Nonplussed – Strategic Income Outlook, Second Quarter
Nonplussed is how we view market sentiment about some of the excesses cropping up today. When we last wrote to you, our opinion was that many parts of the markets were perhaps fully valued, albeit not yet priced for perfection. Fast forward three months and you wouldn’t be faulted for thinking the pandemic was over, economic growth was booming, and the excessive federal debt had subsided. You would be wrong. We are more constructive today on the economic outlook but would point out that speculative excesses seem to be multiplying. The reversal of some of these could hamper market progress in the future.
It’s been four months since the FDA approved the Pfizer and Moderna vaccines. Over 148mm doses of the vaccine have already been administered here and we have seen a rapid improvement in the trajectory of the pandemic in the U.S. There has been a significant drop in reported infections, hospitalizations, and deaths, which has allowed for regions to reopen a bit more and partly resume some activities, like limited indoor dining. Assuming we stay on this trajectory and avoid a fourth wave, we could see a return of jobs and potentially the unleashing of huge pent up consumer demand for services. The Conference Board Consumer Confidence Index, which hit a low of 85.70 a year ago April, has been steadily increasing and is currently at 109.70. Helping to drive this change in sentiment is the improvement in the job market. While we still have a way to go, after averaging about 812,000 a week since December, initial jobless claims dropped to 684,000 last week. Hopefully we see continued improvement. Healthy employment, coupled with the recently signed stimulus package, should give consumers more money to spend and should continue to propel the economic recovery. Given the Covid case spikes in Europe and renewed government actions to combat them, it is possible that the recovery could stall a bit longer. We will be watching developments there closely.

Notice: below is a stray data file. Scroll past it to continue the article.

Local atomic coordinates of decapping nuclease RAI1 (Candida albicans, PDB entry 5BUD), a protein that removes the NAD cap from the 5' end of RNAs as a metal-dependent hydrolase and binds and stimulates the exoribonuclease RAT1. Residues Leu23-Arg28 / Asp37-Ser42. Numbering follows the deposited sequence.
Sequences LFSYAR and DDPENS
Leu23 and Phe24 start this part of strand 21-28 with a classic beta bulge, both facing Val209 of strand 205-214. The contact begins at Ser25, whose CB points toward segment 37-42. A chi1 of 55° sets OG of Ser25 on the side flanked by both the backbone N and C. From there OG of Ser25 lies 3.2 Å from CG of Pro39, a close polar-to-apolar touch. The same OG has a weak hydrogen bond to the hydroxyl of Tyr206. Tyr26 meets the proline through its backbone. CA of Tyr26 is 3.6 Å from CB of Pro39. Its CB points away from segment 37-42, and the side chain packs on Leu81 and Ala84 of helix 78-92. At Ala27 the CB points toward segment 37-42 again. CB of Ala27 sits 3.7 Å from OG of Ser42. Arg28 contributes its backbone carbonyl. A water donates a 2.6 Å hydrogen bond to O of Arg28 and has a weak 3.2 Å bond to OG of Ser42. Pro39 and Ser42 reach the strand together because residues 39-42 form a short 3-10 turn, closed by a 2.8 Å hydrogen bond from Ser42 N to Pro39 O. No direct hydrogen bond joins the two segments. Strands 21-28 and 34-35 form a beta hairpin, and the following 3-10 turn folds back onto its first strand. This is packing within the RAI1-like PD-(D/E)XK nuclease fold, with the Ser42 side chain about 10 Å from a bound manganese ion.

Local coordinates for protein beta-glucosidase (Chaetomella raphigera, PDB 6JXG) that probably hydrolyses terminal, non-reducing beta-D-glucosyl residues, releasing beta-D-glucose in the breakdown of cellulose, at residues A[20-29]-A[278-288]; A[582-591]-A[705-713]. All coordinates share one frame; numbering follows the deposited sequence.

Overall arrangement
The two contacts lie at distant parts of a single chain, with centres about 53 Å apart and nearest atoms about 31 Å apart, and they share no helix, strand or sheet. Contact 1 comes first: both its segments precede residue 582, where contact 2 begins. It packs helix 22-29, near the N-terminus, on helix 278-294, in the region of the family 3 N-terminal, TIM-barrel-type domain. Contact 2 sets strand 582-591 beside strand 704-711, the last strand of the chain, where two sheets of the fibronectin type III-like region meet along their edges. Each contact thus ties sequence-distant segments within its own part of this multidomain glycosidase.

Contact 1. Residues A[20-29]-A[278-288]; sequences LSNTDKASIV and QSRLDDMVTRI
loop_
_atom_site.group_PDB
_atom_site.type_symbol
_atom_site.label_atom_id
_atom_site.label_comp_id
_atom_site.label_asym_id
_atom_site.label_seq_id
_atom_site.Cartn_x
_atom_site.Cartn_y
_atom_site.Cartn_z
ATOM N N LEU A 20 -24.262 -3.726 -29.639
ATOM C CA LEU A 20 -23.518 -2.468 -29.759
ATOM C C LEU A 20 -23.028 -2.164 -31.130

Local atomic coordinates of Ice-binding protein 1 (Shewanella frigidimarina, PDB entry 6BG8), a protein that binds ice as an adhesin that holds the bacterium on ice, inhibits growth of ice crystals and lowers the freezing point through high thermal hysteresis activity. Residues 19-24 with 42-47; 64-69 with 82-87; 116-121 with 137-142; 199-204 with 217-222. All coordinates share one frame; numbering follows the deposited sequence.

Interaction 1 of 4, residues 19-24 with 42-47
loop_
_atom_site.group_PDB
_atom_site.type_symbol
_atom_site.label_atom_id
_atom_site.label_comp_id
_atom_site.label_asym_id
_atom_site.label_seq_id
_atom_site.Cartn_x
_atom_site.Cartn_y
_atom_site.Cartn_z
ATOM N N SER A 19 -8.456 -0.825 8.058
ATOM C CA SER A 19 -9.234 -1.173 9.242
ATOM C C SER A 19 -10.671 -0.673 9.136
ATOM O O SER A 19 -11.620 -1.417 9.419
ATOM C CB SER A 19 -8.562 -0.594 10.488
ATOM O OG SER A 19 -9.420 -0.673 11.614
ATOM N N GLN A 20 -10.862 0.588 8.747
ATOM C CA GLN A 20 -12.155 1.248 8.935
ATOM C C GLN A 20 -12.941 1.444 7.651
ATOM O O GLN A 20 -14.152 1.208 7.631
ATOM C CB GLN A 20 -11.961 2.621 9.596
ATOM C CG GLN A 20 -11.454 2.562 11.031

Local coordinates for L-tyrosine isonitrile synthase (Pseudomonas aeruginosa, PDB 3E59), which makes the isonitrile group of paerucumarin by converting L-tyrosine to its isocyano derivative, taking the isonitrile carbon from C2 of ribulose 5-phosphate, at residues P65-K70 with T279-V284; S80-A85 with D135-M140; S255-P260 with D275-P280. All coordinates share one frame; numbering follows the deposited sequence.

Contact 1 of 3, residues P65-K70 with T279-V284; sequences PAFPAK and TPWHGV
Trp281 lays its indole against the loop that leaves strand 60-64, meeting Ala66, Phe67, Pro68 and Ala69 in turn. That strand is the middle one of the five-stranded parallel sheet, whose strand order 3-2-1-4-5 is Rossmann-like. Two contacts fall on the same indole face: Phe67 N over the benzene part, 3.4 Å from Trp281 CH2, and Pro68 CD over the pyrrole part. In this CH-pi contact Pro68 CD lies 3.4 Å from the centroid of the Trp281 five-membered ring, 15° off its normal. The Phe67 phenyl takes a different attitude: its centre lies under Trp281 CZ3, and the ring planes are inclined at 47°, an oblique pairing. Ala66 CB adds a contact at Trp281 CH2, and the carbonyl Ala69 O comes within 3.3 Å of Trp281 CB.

Of course, a continued recovery assumes that consumers do, in fact, spend their money. During the pandemic there has been a bifurcation of cash uses, as evidenced by the higher-than-average personal savings rate. While the long-term average back to 1980 is 9% of disposable income, last year it reached a high of 26% and is still hovering around 13%. The other subset of the population seems to want a more active use for their cash and appears to be “investing” it in non-traditional ways. This is one of the unintended consequences of the broad brush versus a more targeted approach to the stimulus packages.
One example is the spectacular growth of Robinhood, the retail stock trading platform. From the end of 2019 until today, the number of average weekly users has increased roughly 150%, from four million to over ten million. While the concept of more people trading stocks might be an indication of the democratization of trading, given the decline in overt trading costs to zero, evidence seems to indicate it may be the result of boredom and the search for a creative outlet, especially since professional sports has been limited during the pandemic. Another example we have talked about in the past is the cryptocurrency Bitcoin. It was trading at about $18,000 on the day the Pfizer vaccine was approved and rose to almost $29,000 three weeks later at year-end 2020. Subsequently a number of public companies, most notably Tesla, have touted their investments in Bitcoin and the price has continued its climb to over $59,000 as of 3/31. That’s more than a 200% increase in less than four months. Remember that this digital currency was created out of thin air by an unknown programmer and has no underlying government backing nor significant uses in commercial transactions. In other words, by limiting supply, it is a perfect speculative vehicle.